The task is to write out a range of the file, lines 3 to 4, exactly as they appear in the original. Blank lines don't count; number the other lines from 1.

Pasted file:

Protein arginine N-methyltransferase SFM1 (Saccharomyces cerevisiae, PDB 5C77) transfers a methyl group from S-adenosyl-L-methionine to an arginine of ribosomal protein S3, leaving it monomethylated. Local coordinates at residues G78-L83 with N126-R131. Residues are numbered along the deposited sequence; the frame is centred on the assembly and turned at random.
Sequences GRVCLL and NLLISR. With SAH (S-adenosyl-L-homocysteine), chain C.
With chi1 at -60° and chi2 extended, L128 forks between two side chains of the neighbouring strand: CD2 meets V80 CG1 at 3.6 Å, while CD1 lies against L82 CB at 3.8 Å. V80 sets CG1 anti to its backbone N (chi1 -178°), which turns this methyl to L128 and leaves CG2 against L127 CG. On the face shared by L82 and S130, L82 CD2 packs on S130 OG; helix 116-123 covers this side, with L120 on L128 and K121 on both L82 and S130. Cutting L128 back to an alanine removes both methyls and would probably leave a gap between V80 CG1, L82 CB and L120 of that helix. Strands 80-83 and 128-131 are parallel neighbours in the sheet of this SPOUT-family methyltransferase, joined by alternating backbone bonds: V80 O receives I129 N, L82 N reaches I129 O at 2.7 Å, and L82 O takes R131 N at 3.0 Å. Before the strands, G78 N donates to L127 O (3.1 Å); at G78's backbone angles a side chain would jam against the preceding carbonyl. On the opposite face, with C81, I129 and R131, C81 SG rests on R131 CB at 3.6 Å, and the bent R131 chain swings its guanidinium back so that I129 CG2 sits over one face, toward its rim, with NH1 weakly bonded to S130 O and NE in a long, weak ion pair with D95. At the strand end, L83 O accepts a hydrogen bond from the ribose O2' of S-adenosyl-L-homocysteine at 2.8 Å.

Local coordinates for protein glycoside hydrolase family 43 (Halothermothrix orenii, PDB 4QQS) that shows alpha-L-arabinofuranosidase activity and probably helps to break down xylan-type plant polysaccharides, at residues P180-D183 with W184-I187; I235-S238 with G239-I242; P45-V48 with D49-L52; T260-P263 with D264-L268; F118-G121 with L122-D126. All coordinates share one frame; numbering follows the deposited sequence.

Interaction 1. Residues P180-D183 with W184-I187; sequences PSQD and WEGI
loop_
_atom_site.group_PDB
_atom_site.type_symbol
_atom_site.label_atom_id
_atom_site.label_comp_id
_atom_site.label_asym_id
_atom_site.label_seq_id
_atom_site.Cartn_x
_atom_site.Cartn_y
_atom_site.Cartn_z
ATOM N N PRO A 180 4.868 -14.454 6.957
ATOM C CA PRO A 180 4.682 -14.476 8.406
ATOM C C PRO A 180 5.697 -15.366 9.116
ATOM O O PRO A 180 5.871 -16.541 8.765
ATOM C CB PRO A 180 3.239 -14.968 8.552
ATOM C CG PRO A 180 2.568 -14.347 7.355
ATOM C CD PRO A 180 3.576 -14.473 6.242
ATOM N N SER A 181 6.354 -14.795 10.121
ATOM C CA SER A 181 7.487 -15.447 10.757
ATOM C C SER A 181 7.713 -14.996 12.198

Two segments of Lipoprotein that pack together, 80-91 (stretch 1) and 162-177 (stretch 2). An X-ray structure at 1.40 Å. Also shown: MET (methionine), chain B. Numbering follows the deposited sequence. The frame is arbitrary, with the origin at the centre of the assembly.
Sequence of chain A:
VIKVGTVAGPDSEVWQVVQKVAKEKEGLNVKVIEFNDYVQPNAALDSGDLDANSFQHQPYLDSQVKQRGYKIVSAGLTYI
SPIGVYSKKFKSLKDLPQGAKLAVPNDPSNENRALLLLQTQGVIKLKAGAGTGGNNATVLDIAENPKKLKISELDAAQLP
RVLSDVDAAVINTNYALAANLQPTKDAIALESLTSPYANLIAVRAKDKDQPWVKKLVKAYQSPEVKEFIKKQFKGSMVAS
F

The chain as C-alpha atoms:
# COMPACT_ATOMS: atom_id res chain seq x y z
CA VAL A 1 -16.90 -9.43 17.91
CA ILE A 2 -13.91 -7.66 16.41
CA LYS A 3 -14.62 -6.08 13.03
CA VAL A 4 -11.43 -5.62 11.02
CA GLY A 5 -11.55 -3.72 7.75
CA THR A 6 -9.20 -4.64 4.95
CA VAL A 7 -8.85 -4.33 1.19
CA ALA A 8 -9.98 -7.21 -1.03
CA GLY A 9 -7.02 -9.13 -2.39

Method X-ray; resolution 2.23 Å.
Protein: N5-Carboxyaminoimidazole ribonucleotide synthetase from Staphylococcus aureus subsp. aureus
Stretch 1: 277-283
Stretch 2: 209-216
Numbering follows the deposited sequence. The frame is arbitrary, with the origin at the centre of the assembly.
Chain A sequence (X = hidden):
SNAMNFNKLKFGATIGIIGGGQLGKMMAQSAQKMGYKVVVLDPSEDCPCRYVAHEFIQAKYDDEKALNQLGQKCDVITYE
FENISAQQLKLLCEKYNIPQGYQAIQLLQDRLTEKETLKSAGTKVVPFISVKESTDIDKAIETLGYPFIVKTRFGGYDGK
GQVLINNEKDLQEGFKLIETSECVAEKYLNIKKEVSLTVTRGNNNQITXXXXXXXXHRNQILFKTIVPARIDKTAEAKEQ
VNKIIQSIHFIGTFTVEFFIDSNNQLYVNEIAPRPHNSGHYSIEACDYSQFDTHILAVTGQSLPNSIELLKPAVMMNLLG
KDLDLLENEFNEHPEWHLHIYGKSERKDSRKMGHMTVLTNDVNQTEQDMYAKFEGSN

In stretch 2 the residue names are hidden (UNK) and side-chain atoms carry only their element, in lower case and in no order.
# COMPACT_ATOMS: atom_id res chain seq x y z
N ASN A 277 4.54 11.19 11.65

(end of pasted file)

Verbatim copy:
With chi1 at -60° and chi2 extended, L128 forks between two side chains of the neighbouring strand: CD2 meets V80 CG1 at 3.6 Å, while CD1 lies against L82 CB at 3.8 Å. V80 sets CG1 anti to its backbone N (chi1 -178°), which turns this methyl to L128 and leaves CG2 against L127 CG. On the face shared by L82 and S130, L82 CD2 packs on S130 OG; helix 116-123 covers this side, with L120 on L128 and K121 on both L82 and S130. Cutting L128 back to an alanine removes both methyls and would probably leave a gap between V80 CG1, L82 CB and L120 of that helix. Strands 80-83 and 128-131 are parallel neighbours in the sheet of this SPOUT-family methyltransferase, joined by alternating backbone bonds: V80 O receives I129 N, L82 N reaches I129 O at 2.7 Å, and L82 O takes R131 N at 3.0 Å. Before the strands, G78 N donates to L127 O (3.1 Å); at G78's backbone angles a side chain would jam against the preceding carbonyl. On the opposite face, with C81, I129 and R131, C81 SG rests on R131 CB at 3.6 Å, and the bent R131 chain swings its guanidinium back so that I129 CG2 sits over one face, toward its rim, with NH1 weakly bonded to S130 O and NE in a long, weak ion pair with D95. At the strand end, L83 O accepts a hydrogen bond from the ribose O2' of S-adenosyl-L-homocysteine at 2.8 Å.

Local coordinates for protein glycoside hydrolase family 43 (Halothermothrix orenii, PDB 4QQS) that shows alpha-L-arabinofuranosidase activity and probably helps to break down xylan-type plant polysaccharides, at residues P180-D183 with W184-I187; I235-S238 with G239-I242; P45-V48 with D49-L52; T260-P263 with D264-L268; F118-G121 with L122-D126. All coordinates share one frame; numbering follows the deposited sequence.